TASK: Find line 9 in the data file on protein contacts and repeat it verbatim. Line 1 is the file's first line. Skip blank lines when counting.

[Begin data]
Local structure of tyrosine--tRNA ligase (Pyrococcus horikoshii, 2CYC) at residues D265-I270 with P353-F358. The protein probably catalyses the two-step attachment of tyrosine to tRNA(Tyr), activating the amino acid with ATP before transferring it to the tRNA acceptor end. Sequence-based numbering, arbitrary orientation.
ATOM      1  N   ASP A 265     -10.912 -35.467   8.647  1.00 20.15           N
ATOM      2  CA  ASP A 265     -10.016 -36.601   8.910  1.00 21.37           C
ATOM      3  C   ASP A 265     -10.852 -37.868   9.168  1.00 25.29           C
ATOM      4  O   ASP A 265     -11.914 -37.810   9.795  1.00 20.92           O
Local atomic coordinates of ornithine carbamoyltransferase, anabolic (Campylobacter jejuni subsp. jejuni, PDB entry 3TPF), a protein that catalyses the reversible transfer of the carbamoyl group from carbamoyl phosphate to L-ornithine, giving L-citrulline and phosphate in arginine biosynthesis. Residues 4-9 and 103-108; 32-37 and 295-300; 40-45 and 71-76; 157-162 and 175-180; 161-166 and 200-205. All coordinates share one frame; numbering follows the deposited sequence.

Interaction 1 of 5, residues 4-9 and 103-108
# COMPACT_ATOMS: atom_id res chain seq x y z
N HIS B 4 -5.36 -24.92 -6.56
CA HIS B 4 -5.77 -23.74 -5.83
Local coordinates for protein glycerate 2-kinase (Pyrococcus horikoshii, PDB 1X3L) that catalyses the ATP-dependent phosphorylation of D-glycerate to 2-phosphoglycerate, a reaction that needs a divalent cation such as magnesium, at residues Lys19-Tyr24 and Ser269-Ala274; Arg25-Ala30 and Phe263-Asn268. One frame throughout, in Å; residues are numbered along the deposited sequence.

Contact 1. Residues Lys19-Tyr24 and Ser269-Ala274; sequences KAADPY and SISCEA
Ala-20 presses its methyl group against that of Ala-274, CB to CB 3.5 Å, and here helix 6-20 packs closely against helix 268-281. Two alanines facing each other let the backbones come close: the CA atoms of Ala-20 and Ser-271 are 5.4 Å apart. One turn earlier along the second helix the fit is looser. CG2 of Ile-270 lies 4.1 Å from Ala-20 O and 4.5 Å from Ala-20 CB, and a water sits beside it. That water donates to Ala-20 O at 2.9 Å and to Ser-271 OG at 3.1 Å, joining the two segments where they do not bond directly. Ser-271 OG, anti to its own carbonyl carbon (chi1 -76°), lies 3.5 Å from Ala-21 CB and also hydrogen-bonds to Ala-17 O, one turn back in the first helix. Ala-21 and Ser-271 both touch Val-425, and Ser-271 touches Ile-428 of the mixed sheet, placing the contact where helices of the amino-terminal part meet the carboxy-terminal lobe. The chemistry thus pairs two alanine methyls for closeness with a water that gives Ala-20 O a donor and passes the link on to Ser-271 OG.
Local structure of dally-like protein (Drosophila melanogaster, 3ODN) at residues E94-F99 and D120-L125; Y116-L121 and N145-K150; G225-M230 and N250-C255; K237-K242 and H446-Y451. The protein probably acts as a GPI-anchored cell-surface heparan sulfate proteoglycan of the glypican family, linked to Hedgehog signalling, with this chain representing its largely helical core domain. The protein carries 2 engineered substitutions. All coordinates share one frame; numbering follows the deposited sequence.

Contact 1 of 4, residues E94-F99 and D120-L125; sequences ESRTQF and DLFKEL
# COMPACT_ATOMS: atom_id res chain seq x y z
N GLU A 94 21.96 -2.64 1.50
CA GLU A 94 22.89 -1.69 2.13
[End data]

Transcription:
N HIS B 4 -5.36 -24.92 -6.56